Swimming in cold water could help to protect the human brain from dementia, a study has suggested.
Researchers from the University of Cambridge believe a so-called ‘cold-shock’ protein may hold the key to developing treatments that delay the onset of degenerative conditions.
Production of the protein RBM3 appeared to be triggered in mice when their body was cooled to the point of hypothermia and was found to subsequently help to protect their brains. It was more difficult, however, to establish whether this could be replicated in humans because of ethical concerns about inducing hypothermia.
A group of swimmers who spend their winters in an unheated open-air pool in London volunteered their services to researchers. During three winters between 2016 and 2018, a team of scientists tested the swimmers and found a significant level of RBM3 in many of them.
Giovanna Mallucci, associate director of the UK Dementia Research Institute at the university, said “therapeutic hypothermia” was also used to protect the brain of patients and babies undergoing certain types of surgery.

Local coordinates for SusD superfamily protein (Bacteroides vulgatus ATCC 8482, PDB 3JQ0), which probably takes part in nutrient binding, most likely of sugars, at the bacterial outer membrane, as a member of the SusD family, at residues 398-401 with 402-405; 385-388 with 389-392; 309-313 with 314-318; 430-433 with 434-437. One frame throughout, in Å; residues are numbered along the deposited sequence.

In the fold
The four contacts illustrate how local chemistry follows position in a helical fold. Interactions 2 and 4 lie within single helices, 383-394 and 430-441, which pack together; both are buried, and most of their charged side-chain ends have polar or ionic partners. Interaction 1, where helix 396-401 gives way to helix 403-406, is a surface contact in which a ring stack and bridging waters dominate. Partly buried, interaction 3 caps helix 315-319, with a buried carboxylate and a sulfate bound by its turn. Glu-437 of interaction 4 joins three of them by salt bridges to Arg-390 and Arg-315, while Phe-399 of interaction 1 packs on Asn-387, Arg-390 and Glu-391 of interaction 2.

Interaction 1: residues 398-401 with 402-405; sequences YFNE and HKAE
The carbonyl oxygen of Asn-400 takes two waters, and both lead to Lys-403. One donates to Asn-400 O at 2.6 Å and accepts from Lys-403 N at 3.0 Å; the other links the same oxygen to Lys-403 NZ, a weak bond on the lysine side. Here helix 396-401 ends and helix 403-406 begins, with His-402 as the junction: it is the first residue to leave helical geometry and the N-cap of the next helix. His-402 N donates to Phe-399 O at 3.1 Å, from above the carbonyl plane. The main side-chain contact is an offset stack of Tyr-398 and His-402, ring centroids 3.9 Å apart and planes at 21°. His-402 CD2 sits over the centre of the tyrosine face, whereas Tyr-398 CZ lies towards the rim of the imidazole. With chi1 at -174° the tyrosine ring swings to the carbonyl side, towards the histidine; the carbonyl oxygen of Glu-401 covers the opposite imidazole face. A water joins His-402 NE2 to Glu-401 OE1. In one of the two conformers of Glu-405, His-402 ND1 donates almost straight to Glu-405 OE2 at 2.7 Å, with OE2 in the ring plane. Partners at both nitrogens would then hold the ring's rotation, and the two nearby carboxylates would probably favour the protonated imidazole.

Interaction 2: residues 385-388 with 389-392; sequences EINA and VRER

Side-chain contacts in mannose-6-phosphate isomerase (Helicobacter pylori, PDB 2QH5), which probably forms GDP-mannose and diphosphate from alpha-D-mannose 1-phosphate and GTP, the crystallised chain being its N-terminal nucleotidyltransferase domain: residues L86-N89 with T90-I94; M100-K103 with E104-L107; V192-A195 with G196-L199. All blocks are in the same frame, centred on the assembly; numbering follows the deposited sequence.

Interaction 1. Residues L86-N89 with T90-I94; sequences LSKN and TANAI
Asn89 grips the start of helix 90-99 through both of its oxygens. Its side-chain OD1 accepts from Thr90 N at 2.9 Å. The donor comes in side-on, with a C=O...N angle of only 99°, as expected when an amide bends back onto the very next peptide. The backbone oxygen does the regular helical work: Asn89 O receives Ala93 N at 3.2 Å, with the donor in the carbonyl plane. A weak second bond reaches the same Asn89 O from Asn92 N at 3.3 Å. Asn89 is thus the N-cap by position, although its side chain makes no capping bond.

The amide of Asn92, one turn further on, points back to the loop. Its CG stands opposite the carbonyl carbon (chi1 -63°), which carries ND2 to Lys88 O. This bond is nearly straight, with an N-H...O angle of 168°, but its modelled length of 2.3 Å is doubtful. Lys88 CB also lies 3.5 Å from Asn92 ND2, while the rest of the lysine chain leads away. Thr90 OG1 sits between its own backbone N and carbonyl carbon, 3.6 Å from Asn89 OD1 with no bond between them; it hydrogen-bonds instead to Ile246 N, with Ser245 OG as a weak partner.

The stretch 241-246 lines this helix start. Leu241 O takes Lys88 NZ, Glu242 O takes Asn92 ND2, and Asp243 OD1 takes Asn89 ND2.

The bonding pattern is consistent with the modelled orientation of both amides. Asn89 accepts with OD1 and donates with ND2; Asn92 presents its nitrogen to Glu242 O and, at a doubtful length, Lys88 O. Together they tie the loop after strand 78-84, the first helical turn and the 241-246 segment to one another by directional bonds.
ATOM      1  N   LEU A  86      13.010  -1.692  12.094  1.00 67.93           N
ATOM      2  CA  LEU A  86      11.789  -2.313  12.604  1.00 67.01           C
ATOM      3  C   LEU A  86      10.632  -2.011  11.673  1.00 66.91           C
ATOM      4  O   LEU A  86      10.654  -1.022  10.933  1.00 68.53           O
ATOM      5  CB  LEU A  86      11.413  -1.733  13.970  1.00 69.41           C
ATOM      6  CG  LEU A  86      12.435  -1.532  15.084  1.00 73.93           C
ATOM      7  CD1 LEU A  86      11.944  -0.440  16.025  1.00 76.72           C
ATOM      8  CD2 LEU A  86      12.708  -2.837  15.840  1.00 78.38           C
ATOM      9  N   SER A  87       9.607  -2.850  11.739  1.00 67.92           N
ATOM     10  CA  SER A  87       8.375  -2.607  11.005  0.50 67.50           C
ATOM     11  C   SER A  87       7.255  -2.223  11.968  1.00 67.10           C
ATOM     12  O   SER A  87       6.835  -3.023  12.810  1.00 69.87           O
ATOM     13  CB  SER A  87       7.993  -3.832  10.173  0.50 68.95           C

“How cooling works is not entirely understood,” she told a recent virtual conference. “We test RBM3 in human brains in patients having surgery and (we found) it does go up, it goes up in the babies and it goes up in the swimmers. The importance here is that we have a cold-shock response in humans like that in mice.”
The protein could potentially help with the treatment of conditions such as dementia by combating the destruction of synapses that takes place in the early stages of the disease.
It was found in the 2015 study that mice without degenerative diseases could recover their synapses once they had returned from their hypothermic state, while those with the diseases could not. The mice that recovered were found to have high levels of RBM3 not present in the other mice. A subsequent experiment artificially boosted the levels of RBM3 in mice and found it could prevent the death of brain cells in the early stages of degenerative diseases.
Prof Mallucci hopes the discovery of the protein in the swimmers could help pave the way for treatments using RBM3 to fight degenerative conditions. (© Daily Telegraph)